The opinion of the court was delivered by: Aspen, District Judge:
MEMORANDUM OPINION AND ORDER
Plaintiffs United Independent Flight Officers, Inc. ("UIFO")
sued defendants United Air Lines, Inc. ("United Air Lines")
and Air Line Pilots Association, International ("ALPA") for
alleged violations of the Employee Retirement Security Act of
1974, as amended, 29 U.S.C. § 1001 et seq. ("ERISA"), the
Railway Labor Act, 45 U.S.C. § 151 et seq., and the Age
Discrimination in Employment Act, 29 U.S.C. § 621 et seq.
On October 6, 1983, this Court granted defendants' motions
for summary judgment, 572 F. Supp. 1494. Presently pending
before the Court in ALPA's petition for attorneys' fees and
costs for its defense of Counts I and II of plaintiffs'
complaint, pursuant to Section 502(g)(1) of ERISA,
29 U.S.C. § 1132(g)(1). ALPA also seeks fees for its defense of Count IV,
which alleged violations of the duty of fair representation
under the Railway Labor Act, 45 U.S.C. § 151 et seq.*fn1 ALPA
claims that UIFO instituted the present action in bad faith.
For reasons set forth below, ALPA's petition is denied.
Section 502(g)(1) of ERISA, 29 U.S.C. § 1132(g)(1) provides
that "[i]n any action under this subchapter . . . the court in
its discretion may allow a reasonable attorneys' fees and costs
of action to either party." It is clear that a fee award to the
prevailing party in an ERISA is not mandatory, but is
discretionary. Janowski v. International Brotherhood of
Teamsters Local No. 710 Pension Fund, 673 F.2d 931, 941 (7th
Cir. 1982); Moyers v. Frank P. Bauer Marble Co., 556 F. Supp. 192,
195 (N.D.Ill. 1983).
In determining whether to award attorneys' fees under ERISA,
the courts may consider the following factors: (1) the degree
of the offending parties' culpability or bad faith; (2) the
degree of the ability of the offending parties to satisfy
personally an award of attorneys' fees; (3) whether an award
of attorneys' fees against the offending parties would deter
other persons from acting under similar circumstances; (4)
whether the parties requesting fees sought to benefit all
participants and beneficiaries or to resolve a significant
legal question regarding ERISA; and (5) the relative merits of
the parties' positions. Bittner v. Sadoff & Rudoy Industries,
728 F.2d 820, at 828 (7th Cir. 1984); Leigh v. Engle,
727 F.2d 113, at 139 n. 39 (7th Cir. 1984); Marquardt v. North American
Car Corp., 652 F.2d 715, 717 (7th Cir. 1981); Hummell v. S.E.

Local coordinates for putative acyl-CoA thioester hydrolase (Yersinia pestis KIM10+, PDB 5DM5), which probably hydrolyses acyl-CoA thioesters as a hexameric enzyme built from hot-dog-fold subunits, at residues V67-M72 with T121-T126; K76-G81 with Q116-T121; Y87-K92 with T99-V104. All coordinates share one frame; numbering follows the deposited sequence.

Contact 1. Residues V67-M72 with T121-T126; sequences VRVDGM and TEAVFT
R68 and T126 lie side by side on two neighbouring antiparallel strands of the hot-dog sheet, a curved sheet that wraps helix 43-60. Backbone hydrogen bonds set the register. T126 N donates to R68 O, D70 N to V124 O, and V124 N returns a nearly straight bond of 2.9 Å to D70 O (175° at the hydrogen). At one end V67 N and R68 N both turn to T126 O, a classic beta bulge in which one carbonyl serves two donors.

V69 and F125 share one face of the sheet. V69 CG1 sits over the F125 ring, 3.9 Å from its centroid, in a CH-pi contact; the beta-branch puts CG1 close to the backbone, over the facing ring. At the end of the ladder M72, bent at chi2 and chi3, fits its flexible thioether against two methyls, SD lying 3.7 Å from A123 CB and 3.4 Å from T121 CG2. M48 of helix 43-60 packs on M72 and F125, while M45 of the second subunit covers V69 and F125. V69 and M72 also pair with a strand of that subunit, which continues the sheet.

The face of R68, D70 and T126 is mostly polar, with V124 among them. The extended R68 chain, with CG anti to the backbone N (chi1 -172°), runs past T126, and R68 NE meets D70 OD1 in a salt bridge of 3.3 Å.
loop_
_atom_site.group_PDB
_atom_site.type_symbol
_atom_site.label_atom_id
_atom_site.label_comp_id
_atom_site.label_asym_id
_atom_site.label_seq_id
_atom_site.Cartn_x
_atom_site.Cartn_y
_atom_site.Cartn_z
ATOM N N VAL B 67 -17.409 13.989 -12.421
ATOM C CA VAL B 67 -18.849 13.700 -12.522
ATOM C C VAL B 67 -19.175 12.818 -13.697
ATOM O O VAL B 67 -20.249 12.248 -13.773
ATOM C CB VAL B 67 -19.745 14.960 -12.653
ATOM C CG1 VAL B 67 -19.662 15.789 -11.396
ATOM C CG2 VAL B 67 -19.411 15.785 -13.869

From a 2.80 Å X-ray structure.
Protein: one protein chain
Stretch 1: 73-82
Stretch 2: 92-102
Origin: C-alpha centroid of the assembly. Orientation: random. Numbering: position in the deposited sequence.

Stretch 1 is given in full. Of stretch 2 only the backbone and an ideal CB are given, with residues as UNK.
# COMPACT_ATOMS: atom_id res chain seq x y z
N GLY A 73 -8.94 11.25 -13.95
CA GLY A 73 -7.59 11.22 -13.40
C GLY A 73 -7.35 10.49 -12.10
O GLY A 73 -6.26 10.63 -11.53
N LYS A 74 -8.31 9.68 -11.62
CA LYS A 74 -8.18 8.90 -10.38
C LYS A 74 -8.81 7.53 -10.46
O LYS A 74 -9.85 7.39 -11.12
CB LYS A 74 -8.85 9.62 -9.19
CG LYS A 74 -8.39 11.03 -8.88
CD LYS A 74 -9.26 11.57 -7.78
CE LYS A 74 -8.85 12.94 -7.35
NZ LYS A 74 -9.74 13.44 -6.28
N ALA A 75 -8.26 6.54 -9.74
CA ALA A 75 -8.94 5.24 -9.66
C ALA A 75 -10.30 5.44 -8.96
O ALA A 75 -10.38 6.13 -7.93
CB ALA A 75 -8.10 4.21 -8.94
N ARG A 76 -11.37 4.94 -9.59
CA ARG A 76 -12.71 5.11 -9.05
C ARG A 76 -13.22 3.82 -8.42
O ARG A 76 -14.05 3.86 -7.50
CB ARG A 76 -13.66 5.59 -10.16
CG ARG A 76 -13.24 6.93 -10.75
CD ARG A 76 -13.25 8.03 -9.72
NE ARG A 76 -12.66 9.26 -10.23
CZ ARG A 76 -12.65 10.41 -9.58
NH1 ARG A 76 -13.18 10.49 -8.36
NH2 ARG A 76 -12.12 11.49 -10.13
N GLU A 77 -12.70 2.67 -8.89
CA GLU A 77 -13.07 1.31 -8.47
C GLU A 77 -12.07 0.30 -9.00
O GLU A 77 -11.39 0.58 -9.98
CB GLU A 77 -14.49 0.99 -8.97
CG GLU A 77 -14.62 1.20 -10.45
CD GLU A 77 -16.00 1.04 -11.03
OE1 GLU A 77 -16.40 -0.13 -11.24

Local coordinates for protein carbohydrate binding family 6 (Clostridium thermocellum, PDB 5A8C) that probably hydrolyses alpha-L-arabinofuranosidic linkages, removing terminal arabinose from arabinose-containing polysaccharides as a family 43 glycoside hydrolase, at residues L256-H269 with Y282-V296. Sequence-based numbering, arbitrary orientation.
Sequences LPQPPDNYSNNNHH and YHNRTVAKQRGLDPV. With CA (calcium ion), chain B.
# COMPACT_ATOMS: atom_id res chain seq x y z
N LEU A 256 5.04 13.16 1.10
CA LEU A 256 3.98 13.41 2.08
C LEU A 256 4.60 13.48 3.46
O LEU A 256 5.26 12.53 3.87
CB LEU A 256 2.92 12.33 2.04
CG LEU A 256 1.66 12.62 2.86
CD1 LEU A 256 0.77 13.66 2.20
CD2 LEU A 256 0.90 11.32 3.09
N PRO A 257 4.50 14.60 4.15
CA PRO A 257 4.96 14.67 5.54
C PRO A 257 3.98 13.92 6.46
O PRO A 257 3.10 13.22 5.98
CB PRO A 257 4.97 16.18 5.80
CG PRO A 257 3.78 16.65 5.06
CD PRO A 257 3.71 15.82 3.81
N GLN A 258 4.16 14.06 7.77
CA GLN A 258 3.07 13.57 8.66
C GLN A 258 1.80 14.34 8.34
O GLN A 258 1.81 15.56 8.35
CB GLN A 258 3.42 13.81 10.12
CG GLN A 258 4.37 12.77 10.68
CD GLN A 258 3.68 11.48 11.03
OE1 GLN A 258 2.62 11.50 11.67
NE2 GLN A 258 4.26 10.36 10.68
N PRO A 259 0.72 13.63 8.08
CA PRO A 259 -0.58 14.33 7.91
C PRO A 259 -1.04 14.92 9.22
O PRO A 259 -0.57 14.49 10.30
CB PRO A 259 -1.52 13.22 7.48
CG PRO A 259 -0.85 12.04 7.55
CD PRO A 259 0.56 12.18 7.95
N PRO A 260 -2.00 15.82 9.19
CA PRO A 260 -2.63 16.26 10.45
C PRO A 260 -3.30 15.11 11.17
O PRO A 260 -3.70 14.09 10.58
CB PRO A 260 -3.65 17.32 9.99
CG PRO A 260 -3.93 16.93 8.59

Rykoff & Co., 634 F.2d 446, 452 (9th Cir. 1980). We note,
however, as the court did in Marquardt, that an award of
attorneys' fees against an ERISA plaintiff will rarely be
justified, Marquardt, 652 F.2d at 720.
The above factors, moreover, are oriented to cases in which
a plaintiff has prevailed and seeks attorneys' fees against a
defendant. In the present case, a defendant seeks fees against
a plaintiff. In such cases, according to the Seventh Circuit,
there is a modest presumption in favor of awarding defendants
attorneys' fees unless the plaintiffs' position was
"substantially justified" — in other words, was less than
meritorious, but had a solid basis. Bittner v. Sadoff & Rudoy
Industries, 728 F.2d 820, at 830 (7th Cir. 1984).
ALPA also asserts that it is entitled to attorneys' fees
with respect to Count IV of plaintiffs' complaint, which
alleges violation of ALPA's duty of fair representation under
the Railway Labor Act, 45 U.S.C. § 151 et seq. Nowhere in
45 U.S.C. § 151 et seq. is a prevailing party, plaintiff or
defendant, specifically authorized an award of attorneys' fees.
ALPA claims that UIFO pursued the instant action in bad faith.
In the United States, the prevailing party is ordinarily not
entitled to attorneys' fees from the losing party. Rather, in
conformity with the "American Rule," and absent specific
statutory or other express authorization, each litigant must
bear the expense of his own attorney. Alyeska Pipeline Service
Co. v. Wilderness Society, 421 U.S. 240, 247, 95 S.Ct. 1612,
1616, 44 L.Ed.2d 141 (1975); Bailey v. Meister Brau, Inc.,
535 F.2d 982, 994 (7th Cir. 1976); Venus v. Goodman, 556 F. Supp. 514,
520 (N.D.Ill. 1983).
A recognized exception, however, allows a court to assess
attorneys' fees against a losing party who has "acted in bad
faith, vexatiously, wantonly, or for oppressive reasons . . ."
Alyeska Pipeline, 421 U.S. at 258-259, 95 S.Ct. at 1622-1623,
citing F.D. Rich, Inc. v. United States ex rel. Industrial
Lumber Co., Inc., 417 U.S. 116, 129, 94 S.Ct. 2157, 2165, 40
L.Ed.2d 703 (1975).
The bad faith exception for the award of attorneys' fees is
not restricted to cases where the action is filed in bad
faith. "`[B]ad faith' may be found, not only in the actions
that led to the lawsuit, but also in the conduct of the
litigation." Hall v. Cole, 412 U.S. 1, 15, 93 S.Ct. 1943, 1951,
36 L.Ed.2d 702 (1973).
It is evident that UIFO's claim of unfair representation
under the Railway Labor Act arose out of the same series of
facts in its ERISA claim. We earlier determined that UIFO was
substantially justified in pursuing its ERISA claim. UIFO did
not act in bad faith in pursuing its claim under the Railway
Labor Act. UIFO did not act vexatiously, wantonly, or ...